LHF: Handel vs Porpora

London Handel Festival
“Handel vs Porpora”
Le Concert de l’Hostel-Dieu, Giuseppina Bridelli, Franck-Emmanuel Comte
St George’s, Hanover Square, 8 April 2019

In a very rare (if not perhaps the first) appearance by a non-UK orchestra in the London Handel Festival, the Lyon-based Le Concert de l’Hostel-Dieu and their director Franck-Emmanuel Comte and mezzo-soprano Giuseppina Bridelli highlighted a particularly turbulent period of British musical history, between 1733 to 1737. The theme for this year’s London Handel Festival (LHF) highlights the rivalry between the female singers that Handel composed for. In contrast, this concert highlighted the rivalry between Handel himself and the Italian composer Nicola Porpora. In 1733, after yet another clash with Handel, the star castrato Senesino resigned from Handel’s opera company and joined the new Opera of the Nobility, set up by the Prince of Wales in opposition to his father, George II, who supported Handel’s Royal Academy of Music. Porpora was invited to be the musical director of the new company. Their first opera was Porpora’s Arianna in Nasso, as a direct challenge to Handel’s Arianna in Creta. Despite having poached most of Handel’s key singers, such as Cuzzoni and Montagnana, the Opera of the Nobility went bankrupt and was dissolved in 1737. Handel’s own company suffered a similar fate, and the rump of the two opera companies combined for the 1737-38 season. Continue reading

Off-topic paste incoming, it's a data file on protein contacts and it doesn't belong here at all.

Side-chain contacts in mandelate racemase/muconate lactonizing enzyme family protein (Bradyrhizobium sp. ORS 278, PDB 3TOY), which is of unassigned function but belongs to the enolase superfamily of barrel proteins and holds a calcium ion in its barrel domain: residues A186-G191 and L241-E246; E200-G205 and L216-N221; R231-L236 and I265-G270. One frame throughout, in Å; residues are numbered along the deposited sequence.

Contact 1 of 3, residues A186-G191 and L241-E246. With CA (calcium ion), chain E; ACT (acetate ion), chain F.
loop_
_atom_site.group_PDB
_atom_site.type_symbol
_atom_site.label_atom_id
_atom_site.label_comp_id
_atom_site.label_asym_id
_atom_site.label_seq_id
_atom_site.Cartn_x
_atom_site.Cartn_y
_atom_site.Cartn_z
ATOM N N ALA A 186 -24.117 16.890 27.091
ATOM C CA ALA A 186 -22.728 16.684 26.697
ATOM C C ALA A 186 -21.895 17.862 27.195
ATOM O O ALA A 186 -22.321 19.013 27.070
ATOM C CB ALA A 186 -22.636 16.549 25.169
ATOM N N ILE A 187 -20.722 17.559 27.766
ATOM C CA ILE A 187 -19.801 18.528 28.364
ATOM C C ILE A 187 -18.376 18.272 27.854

A Neapolitan Stabat Mater

A Neapolitan Stabat Mater
A new perspective from G B Pergolesi’s masterpiece
Le Concert de l’Hostel Dieu, Franck-Emmanuel Comte
Chronos ICSM 012.


This is a recording of Pergolesi’s famed Stabat Mater, but not quite as you may know it. Composed in 1736 for the Neapolitan  Confraternita dei Cavalieri di San Luigi di Palazzo, the Stabat Mater was said to have been completed (along with a companion Salve Regina) moments before Pergolesi died of tuberculosis in a nearby monastery. Despite criticism of its operatic style, it’s fame quickly spread, with several composers, including Bach, making arrangements of it. This recording by Le Concert de l’Hostel Dieu is based on an unpublished score found in the library of the Académie du Concert in Lyon, France, now in the Lyon municipal library. Alongside some minor modifications in the instrumental parts, the key departures from the usual text are that the second solo voice is a baritone rather than an alto, presumably because of the lack of a castrati singer, and the setting of O quam tristis is for five voices. That, on its own, would be of sufficient interest, but this recording also inserts traditional Neapolitan music including polyphonic versions of the Stabat Mater and Miserere, some (very) secular songs (Donna Isabella, La Carpinese) and two tarantellas.  Continue reading